If you’ve been a fan of gaming over the last couple of decades, it's likely you will have played one of the various incarnations of Worms that have appeared on just about every single platform since it was first released back in 1995.

Worms: Battle Islands is the third game in the series to be released on the PSP, and while it remains faithful to the series’ roots, its lack of progress also makes it feel like little has changed.

Island Life

For those of you who may be new to the series, the concept is remarkably simple. You control a team of worms whose sole aim is to eliminate the opposing team of worms. Each player takes turns to control one of their squad, attempting to kill the other team, and the first to eliminate all the worms on the other team wins.

This is achieved by using a trademark arsenal of weaponry which ranges from the conventional bazooka to slightly more creative designs such as the super sheep.

Initially randomly placed, players position their worms by using the D-pad to move and pushing square to jump over obstacles. The shoulder buttons zoom the camera in and out while the analogue stick allows you to control the camera to view where opposing worms are located.

Variations to this basic formula have been added over the years and as the title suggests, islands are the prevailing theme in this edition. When you first start up the game, you are prompted to select a 'home island' from a choice of arctic, jungle, desert, nuclear, chemical and underwater environments, which will serve as your base throughout the game. Players can use whatever facilities they have unlocked on their island to assist them in the main campaign mode. Campaign mode consists of a series of missions that sees the player attempt to conquer all six sets of islands. Players must take individual islands before tackling the boss island of each environment.

Missions often have stipulations attached to them, which can restrict the types of weapons you can use or reduce the number of worms at your disposal, adding a degree of variation.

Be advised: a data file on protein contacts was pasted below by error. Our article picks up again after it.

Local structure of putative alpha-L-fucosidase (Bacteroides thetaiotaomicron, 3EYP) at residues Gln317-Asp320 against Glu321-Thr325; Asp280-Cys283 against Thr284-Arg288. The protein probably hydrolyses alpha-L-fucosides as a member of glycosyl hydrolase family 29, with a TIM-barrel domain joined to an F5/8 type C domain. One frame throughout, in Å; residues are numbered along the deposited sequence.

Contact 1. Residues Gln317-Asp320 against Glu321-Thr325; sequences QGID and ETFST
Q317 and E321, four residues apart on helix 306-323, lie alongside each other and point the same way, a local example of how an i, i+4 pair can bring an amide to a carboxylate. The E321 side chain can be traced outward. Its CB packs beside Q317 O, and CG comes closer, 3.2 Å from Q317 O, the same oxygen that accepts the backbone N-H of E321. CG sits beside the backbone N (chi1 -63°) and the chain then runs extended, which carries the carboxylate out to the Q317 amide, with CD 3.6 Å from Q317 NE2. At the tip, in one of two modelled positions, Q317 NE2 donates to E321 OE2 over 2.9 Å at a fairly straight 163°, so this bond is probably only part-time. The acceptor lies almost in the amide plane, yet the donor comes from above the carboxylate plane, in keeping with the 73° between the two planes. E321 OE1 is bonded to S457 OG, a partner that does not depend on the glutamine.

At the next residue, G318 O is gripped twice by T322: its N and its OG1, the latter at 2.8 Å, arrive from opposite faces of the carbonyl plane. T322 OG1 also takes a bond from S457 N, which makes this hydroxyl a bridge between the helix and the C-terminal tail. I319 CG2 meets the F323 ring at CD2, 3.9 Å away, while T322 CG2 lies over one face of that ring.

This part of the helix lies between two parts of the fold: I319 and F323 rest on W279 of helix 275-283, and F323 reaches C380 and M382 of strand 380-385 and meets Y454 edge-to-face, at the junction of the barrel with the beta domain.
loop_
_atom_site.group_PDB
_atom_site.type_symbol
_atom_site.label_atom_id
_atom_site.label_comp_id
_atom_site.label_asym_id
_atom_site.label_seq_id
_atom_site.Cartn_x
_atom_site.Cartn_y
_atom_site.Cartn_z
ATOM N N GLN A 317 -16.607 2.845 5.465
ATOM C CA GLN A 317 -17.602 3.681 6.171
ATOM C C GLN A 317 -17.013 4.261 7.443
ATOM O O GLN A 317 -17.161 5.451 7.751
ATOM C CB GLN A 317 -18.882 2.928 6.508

Medals, items and experience are awarded upon completion, depending on your prowess.

Power up your worms In addition to the campaign, training, puzzle and time attack missions are offered and all earn you experience to increase your rank from lowly newbie to impressive veteran. Indeed, Worms: Battle Islands places great emphasis on customisation as just about every aspect of your worms can be changed using items won in other modes. Clothing and gravestones can be selected, while voices can be changed to anything from Napoleon to a female KGB agent, if that sort of thing floats your boat. And the weapons factory means that trigger happy players can build the weapon of their dreams by finding the blueprints scattered around the islands in campaign mode.

Multiplayer Galore

Multiplayer fans are well served as the game includes support for ad-hoc multiplayer is included, while infrastructure mode allows for online play. At the time of writing, the online lobbies weren't exactly a hive of activity, but there are still some players willing to help you improve your rank and unlock extra islands for your base.

If you only have one PSP on hand, the turn-based nature of the game means that up to four people can play each other handing around one device. The Versus mode allows you to play either against a friend or against the computer in tactics, deathmatch, fort and racing modes while virtually every settling can be customised.


The end result is a polished product that is as definitive a Worms game as you’re likely to play. Just about every single development that has been made in the series over the course of its history has been included, while the single player and multiplayer options ensure considerable lifespan.

The game plays as well as it's ever done and while the 2D graphics don’t push the capabilities of the PSP, animated backgrounds and colourful environments add to the overall destruction. Some problems do raise their little pink heads though, most notably the suicidal nature of the artificial intelligence, which will occasionally reach the summit of stupidity by launching a bazooka directly into the air, only for it to come straight back down and kill the launchee.

However the game's greatest problem is its familiarity. While it is testament to the strength of gameplay that it has stood the test of time, the new features and gimmicks aren't enough to convince veteran players this version is different to the games they've played in the past. It's a strength wrapped up in a weakness.